Sentencing of Uyghur linguist, Abduweli Ayup politically motivated and highlights Chinese government assault on Uyghur language
  • Wed, 08/27/2014 - 19:00

For immediate release
August 27, 2014, 5:30pm EST
Contact: Uyghur American Association +1 (202) 478 1920

The Uyghur American Association (UAA) condemns the sentencing of Uyghur linguist, Abduweli Ayup on charges of “illegal fundraising.” Mr. Ayup was sentenced to 18 months in prison and fined approximately USD 13,000 according to a relative cited in a Radio Free Asia (RFA) article. The sentence was passed on August 21, 2014 after a one-day trial held on July 11, 2014. Based on the verdict, the sentence extends from the date of detention last August.

“There are a number of disturbing aspects to Mr. Ayup’s case. Reports he was denied family visits and accounts of his deteriorating health in custody should set off alarms that the conditions of his detention fell far below international standards and may have influenced the case,” said UAA president, Alim Seytoff in a statement from Washington, DC.

“The Chinese government’s assault on the Uyghur language has been systematic with the establishment of so-called bilingual education in East Turkestan public schools. Now it seems that even individual and private initiatives to protect the Uyghur language are a threat to the Chinese authorities’ assimilative process.”

Mr. Seytoff added: “Punishing peaceful Uyghur scholars, like Abduweli Ayup and Ilham Tohti, who have worked within the Chinese system and entirely within the confines of China's laws, will not foster trust or good relations between the Chinese state and Uyghur people.”

In an article dated August 26, 2014, RFA reported on an interview with a relative of Mr. Ayup, who wished to remain anonymous. The relative informed RFA that Mr. Ayup had been sentenced along with two of his business partners. Dilyar Obul was sentenced to two years imprisonment and ordered to pay a fine of approximately 16,000 USD, while Muhemmet Sidik was fined approximately 21,000 USD and imprisoned for two years and three months. All three men are being held in Urumchi’s Liu Daowan prison, a facility notorious for torture and forced confessions of Uyghur political prisoners.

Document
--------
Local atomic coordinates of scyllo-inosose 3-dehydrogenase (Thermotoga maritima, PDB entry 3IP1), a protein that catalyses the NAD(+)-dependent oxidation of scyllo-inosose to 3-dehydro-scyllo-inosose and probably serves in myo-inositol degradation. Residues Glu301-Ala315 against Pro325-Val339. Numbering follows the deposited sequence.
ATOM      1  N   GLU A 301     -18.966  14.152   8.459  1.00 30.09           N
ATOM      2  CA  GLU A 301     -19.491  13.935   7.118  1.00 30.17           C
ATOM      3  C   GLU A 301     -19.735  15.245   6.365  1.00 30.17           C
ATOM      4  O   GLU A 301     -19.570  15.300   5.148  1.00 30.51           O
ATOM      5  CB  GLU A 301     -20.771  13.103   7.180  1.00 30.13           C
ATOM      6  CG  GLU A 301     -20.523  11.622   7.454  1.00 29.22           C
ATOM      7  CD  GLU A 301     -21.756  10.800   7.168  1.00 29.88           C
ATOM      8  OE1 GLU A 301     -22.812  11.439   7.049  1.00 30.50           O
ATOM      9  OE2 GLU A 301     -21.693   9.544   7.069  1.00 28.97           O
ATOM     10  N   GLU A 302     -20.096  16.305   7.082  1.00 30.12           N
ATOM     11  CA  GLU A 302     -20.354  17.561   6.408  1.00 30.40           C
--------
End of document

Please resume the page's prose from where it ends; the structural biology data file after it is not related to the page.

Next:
Abduweli Ayup is a linguist driven by a desire to protect the Uyghur language. Mr. Ayup was awarded a Ford Foundation scholarship to attend the University of Kansas from 2009-2011. After finishing his studies in Kansas, he turned down an opportunity to study for a PhD in order to return to East Turkestan to open a Uyghur language kindergarten and school. He opened a kindergarten in the summer of 2012 in Kashgar; however, by March 2013, Chinese authorities closed it down, even though the school had operated within the confines of Chinese law. Perhaps the greatest indication that the school fell within Chinese law was that it was allowed to reopen in 2014 under close government scrutiny, according to Ayup’s nephew Mirshat in an interview with RFA.

Abduweli Ayup and his business partners were detained on August 20, 2013. In December 2013, family members told Radio Free Asia that Mr. Ayup was in poor health, but authorities had denied him family visits and refused to allow his relatives to supply him with medicine.

On May 17, 2014, the prosecutor’s office of the Tengritagh Region of Urumchi issued a formal letter accusing Mr Ayup of having collected “illegal donations.” According to a New York Times article dated May 11, 2014, Mr. Ayup’s fundraising means included online initiatives, as well as “selling honey and T-shirts emblazoned with the school’s insignia.”

The decline in influence of Uyghur language in East Turkestan is central to the Chinese government’s cultural assimilation of the Uyghur people. Although China’s Constitution and Regional Ethnic Autonomy Law guarantee ethnic minorities the right to use their own languages, Uyghur language medium education has been incrementally phased out.

Chinese officials often portray the Uyghur language as an impediment to the development of the Uyghur people. In 2002, former Xinjiang Party Secretary, Wang Lequan said: “The languages of the minority nationalities have very small capacities and do not contain many of the expressions in modern science and technology, which makes education in these concepts impossible. This is out of step with the 21st Century.”

Also in 2002, the Chinese government launched a “bilingual” education policy in East Turkestan, which has in effect implemented a monolingual Chinese-language based curriculum for Uyghur students. As a result, Uyghur teachers are expected to teach to Uyghur children in Mandarin.

The policy was accelerated in 2010, when authorities announced at the first Xinjiang Work Forum that all schools would complete the shift to Mandarin by 2015, with total fluency achieved in the region by 2020. In May 2014, at the second Xinjiang Work Forum, Chinese president, Xi Jinping emphasized the bilingual education policy as part of an assimilative process of “ethnic mingling.” The forum was preceded by an April 2014 visit by Xi to Kashgar during which he said: “Bilingual education for ethnic minority children has to be taken in hand…By learning Mandarin, it will be easier to find work in the future and, even more important, you can make a bigger contribution to promoting ethnic cohesion.”

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